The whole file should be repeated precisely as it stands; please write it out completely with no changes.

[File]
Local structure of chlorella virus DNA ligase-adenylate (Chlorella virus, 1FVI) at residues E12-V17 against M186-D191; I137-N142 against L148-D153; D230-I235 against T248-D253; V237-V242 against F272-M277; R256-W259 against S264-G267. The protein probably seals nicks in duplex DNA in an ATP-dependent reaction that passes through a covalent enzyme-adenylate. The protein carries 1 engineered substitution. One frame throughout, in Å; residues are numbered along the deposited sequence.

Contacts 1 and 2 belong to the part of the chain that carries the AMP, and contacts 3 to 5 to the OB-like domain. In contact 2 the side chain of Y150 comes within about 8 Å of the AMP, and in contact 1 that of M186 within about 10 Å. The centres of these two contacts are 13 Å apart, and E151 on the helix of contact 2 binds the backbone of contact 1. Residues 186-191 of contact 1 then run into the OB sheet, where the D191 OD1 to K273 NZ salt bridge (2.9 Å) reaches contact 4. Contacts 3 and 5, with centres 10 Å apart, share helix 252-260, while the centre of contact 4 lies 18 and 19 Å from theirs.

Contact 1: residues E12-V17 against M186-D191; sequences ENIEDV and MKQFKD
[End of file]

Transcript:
Local structure of chlorella virus DNA ligase-adenylate (Chlorella virus, 1FVI) at residues E12-V17 against M186-D191; I137-N142 against L148-D153; D230-I235 against T248-D253; V237-V242 against F272-M277; R256-W259 against S264-G267. The protein probably seals nicks in duplex DNA in an ATP-dependent reaction that passes through a covalent enzyme-adenylate. The protein carries 1 engineered substitution. One frame throughout, in Å; residues are numbered along the deposited sequence.

Contacts 1 and 2 belong to the part of the chain that carries the AMP, and contacts 3 to 5 to the OB-like domain. In contact 2 the side chain of Y150 comes within about 8 Å of the AMP, and in contact 1 that of M186 within about 10 Å. The centres of these two contacts are 13 Å apart, and E151 on the helix of contact 2 binds the backbone of contact 1. Residues 186-191 of contact 1 then run into the OB sheet, where the D191 OD1 to K273 NZ salt bridge (2.9 Å) reaches contact 4. Contacts 3 and 5, with centres 10 Å apart, share helix 252-260, while the centre of contact 4 lies 18 and 19 Å from theirs.

Contact 1: residues E12-V17 against M186-D191; sequences ENIEDV and MKQFKD